176 (Hove) Squadron, Air Training Corps
Young people interested in aviation
The Air Training Corps has had a Squadron in Hove since the Second World War. Originally located in the Marmion Road Drill Hall, they moved into the allotment off Holmes Avenue in the 1960s, only to be moved again for the new Hove Hospital in the early 1980s. The Squadron was relocated to the West Blatchington playing fields together with the co-located Girls Venture Corps (GVC) unit, where they are located to this day. The Air Training Corps is an organisation for young people interested in all aspects of aviation. It is sponsored in part by the Royal Air Force, the ATC offers far more than just aircraft, providing a wide range of skills and life-long friendship.
Girls joined c1990
Girls joined the ATC in the early 1990s. Hove was one of the last units in Sussex to take them, mainly because the CO’s wife was regional commandant for the GVC and didn’t want to take their girls. Eventually though they came over to the ATC and the GVC unit closed. The GVC building fell into disrepair and was eventually demolished in 2003. A new building has now been put on the site of the old GVC unit and is set to get its official opening some time in 2012.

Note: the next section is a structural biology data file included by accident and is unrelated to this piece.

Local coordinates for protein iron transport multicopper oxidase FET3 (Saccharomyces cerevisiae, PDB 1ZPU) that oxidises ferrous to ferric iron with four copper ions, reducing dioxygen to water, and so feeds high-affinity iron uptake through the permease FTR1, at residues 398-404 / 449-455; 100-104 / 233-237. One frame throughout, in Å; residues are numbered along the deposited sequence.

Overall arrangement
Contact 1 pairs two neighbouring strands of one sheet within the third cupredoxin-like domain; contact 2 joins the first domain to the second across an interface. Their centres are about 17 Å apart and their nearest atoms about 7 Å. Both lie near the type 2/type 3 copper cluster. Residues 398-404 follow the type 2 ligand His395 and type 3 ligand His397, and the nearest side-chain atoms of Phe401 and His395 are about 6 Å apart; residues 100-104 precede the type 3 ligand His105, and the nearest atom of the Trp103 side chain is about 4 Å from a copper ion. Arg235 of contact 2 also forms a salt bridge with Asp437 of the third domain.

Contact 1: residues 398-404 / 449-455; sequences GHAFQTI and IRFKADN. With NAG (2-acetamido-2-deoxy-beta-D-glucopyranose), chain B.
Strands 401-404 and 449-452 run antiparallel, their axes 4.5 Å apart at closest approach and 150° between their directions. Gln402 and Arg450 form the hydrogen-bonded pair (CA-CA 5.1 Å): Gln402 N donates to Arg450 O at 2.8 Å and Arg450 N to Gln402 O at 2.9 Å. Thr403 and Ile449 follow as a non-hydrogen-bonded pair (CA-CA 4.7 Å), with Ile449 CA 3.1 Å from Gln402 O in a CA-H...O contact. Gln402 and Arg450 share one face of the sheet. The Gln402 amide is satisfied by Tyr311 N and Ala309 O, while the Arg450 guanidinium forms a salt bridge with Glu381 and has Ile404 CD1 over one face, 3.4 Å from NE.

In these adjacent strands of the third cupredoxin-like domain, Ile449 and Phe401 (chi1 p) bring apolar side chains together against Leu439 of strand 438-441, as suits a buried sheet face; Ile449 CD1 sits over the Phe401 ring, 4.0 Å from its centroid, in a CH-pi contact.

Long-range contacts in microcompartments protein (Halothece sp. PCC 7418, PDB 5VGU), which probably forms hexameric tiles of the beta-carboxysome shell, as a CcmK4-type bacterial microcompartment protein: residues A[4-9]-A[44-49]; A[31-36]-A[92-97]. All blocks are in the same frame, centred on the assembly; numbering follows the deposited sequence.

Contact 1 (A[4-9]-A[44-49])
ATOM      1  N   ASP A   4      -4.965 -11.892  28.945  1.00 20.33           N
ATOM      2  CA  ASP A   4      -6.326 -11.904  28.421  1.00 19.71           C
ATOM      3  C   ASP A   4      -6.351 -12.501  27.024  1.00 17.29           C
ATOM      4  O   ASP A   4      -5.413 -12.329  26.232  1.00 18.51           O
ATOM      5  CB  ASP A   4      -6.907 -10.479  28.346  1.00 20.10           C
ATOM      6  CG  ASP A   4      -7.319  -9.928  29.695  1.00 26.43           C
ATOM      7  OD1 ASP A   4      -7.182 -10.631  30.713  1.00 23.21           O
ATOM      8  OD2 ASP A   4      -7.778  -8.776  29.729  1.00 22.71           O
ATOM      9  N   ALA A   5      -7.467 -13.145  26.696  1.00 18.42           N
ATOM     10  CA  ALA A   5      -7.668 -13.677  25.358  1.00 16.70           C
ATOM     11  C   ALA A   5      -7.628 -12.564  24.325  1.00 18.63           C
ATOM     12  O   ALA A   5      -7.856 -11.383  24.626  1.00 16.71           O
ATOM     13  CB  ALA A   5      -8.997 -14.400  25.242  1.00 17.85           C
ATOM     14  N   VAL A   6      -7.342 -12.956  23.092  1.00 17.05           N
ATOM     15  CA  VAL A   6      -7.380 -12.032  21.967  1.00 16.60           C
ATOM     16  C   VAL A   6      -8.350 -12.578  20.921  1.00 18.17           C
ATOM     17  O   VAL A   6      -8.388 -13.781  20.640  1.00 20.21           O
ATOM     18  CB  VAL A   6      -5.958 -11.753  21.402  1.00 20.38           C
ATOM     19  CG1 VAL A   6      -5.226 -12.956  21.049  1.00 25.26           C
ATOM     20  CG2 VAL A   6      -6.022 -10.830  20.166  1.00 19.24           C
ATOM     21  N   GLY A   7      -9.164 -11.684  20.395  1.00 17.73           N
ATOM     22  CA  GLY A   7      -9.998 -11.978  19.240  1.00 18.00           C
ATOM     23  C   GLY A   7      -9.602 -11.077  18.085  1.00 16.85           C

Fourteen staff volunteers
The Unit currently has just over 30 cadet members and a staff of 14 regular volunteers. The Squadron has its own band, take part in target shooting, the Duke of Edinburgh’s Award Scheme and way too many other activities to mention. We even have a cadet on a two week aviation camp in Florida, USA over Easter. We are one of twenty two in Sussex and three in Brighton and Hove, though of course we would claim to be the best. 176, and the Air Training Corps in general, gains a lot of its staff from either its previous members or ex-members of the Royal Air Force and other services.
Continuing into the future
As a cadet I enjoyed my time with the Corps and have been pleased to see later generations of cadets pass through the Squadron. It is a tribute to the Corps that all five of the current uniformed staff and three of the civilian instructors are ex-cadets of 176. They obviously feel that what they did as cadets is worth continuing for future generations of cadets. Three of our civilian staff have also served in the Royal Air Force.